Eric Steinert, CRO of Adspace Networks, has always been in the out of home marketing and advertising sales space. From college he joined the sales training program at News America Marketing selling print space to packaged goods clients and gaining experience with retail signage before joining MasterCard. From there he joined Adspace Networks and helped to build a massive video network with the nation’s top mall developers. According to Steinert, “the moment of truth (to make consumer buying decisions) is in the common area of the mall. We reach the consumer when they are in a shopping frame of mind and cannot skip the ads.”
I spoke with Steinert about his work and company sales proposition, measurement and metrics, the impact of cross platform on his business, the future of malls in a mall-centric business and, looking ahead, how will his business landscape change and how will media change in the next few years.
CW: Tell me about Adspace Networks.
ES: In terms of impression delivery, according to Nielsen, Adspace is the nation’s largest digital place based video network, with distribution in over 300 malls. Adspace Networks is mall-centric, only serving malls and shopping centers, and offers both short form programming content and advertising to mall visitors. The content is a variety of shopper centric features developed both in-house and provided by outside media companies such as Hearst, AccuWeather and NowThisNews. Our content is designed to engage and inform the shopper on their visit to the mall.
CW: What metrics do you use to measure?
ES: We were a founding member of the Out of Home Video Advertising Bureau (OVAB) which became the DPAA. We collaborate with leaders in the OOH space to decide on common metrics and nomenclature, creating formulas and standard guidelines that we can all use. We also conduct independent research, primarily with Nielsen, to quantify the percentage of shoppers that view our screens and recall the advertisements. Factoring in consumer notice rate, dwell time and loop length we are able to calculate the impressions we are providing to our advertisers, arguably our most important metric.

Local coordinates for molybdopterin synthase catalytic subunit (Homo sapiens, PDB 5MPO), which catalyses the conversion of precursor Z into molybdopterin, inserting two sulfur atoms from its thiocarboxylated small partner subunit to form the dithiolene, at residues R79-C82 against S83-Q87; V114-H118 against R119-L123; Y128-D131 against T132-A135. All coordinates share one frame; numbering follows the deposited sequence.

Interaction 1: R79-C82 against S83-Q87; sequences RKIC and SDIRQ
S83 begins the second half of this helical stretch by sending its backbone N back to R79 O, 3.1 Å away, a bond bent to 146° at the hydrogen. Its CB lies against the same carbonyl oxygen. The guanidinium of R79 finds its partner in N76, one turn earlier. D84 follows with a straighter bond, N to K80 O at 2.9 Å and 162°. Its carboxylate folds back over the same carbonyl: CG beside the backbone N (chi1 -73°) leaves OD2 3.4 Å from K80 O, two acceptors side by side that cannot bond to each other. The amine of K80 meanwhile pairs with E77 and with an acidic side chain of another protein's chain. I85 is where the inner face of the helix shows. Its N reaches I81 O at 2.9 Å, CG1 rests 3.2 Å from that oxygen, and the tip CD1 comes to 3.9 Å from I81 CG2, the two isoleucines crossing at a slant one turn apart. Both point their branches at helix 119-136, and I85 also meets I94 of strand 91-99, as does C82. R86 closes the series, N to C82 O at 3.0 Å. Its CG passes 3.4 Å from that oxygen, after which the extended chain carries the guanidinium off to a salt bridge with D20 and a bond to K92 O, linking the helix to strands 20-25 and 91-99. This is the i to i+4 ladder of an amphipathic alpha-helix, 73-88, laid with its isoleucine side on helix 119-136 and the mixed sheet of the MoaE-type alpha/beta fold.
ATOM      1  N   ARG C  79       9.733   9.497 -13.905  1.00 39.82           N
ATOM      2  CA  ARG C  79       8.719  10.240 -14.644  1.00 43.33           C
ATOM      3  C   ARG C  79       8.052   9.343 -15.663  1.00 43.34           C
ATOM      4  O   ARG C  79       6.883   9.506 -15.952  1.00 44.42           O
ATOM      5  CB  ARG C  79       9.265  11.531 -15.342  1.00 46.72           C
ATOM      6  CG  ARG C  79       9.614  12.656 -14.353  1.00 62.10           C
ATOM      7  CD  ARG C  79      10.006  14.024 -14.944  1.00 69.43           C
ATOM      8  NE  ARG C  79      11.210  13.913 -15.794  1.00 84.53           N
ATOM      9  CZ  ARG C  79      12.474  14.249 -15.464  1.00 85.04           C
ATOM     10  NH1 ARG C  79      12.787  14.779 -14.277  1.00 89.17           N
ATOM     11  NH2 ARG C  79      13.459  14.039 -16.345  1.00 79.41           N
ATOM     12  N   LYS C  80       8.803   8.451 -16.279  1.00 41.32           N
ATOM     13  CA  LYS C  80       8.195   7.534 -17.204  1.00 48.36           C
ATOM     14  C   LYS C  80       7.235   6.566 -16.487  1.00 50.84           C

CW: Do you use Nielsen’s On Location report?
ES: Yes, we’ve kept our research updated to be a part of this report. Our 2Q15 measurement study from Nielsen also included the 140 mall food court network we are now representing. We were very pleased with our 2015 results, which reflect the fact that consumers are paying attention to our screens, and recalling the advertising.
CW: How has your part of the media industry changed since you first started?
ES: With technological advances, it has become easier to manage the network and distribute our content and advertising efficiently. We first started with satellite dishes on mall roofs but now use dedicated DSL lines into each property.
CW: Do you use beacons?
ES: We are constantly testing ways to engage with consumers in the mall space. Over the past ten years, we’ve tested everything from text messaging to NFC to serving mobile ads in a geofenced zone. We are now exploring sensor technology that uses mobile location data to track a consumer’s journey throughout the mall environment to see the impact of advertising on our network in driving foot traffic to specific store locations.
CW: Isn’t there a privacy issue here?
ES: There are no privacy issues with our use of sensors. The sensor technology that we deploy only recognizes and collects the identifying characteristics of a shopper’s mobile device, this includes the phone’s MAC address, manufacturer and signal strength. No personal information is collected or shared. To take privacy even a step further, the MAC addresses collected are anonymized before they are sent to our data partner of analysis.
CW: I have read that malls are in trouble. Many are closing. What is your opinion regarding the future of malls and how that will impact your business?
ES: That is a good question. Some malls in smaller markets have struggled, but the stronger Class A malls are absolutely thriving. Top malls operated by Simon, General Growth Properties, Westfield and Macerich, some of our top partners, are doing exceedingly well with strong traffic, low vacancies and high sales per square foot figures
CW: Looking ahead to the next five years, where do you see your part of the industry going?
ES: I see continued migration to all things digital. The days of static posters that don’t offer the power and impact of video or the ability to post or rotate creative instantaneously are starting to dwindle. Top marketers are increasingly developing quality content and advertising for placed-based screens, further enhancing the growth of our space.
From an advertising perspective, there is a continued shift to video agnosticism, where a piece of video is distributed across multiple channels, be it TV, on-line video, mobile, cinema or screens in malls. I believe we will continue to see more integrated marketing programs that will take into account the fact that consumers are more frequently on the go and that is increasingly important to reach your targeted consumer wherever they may be.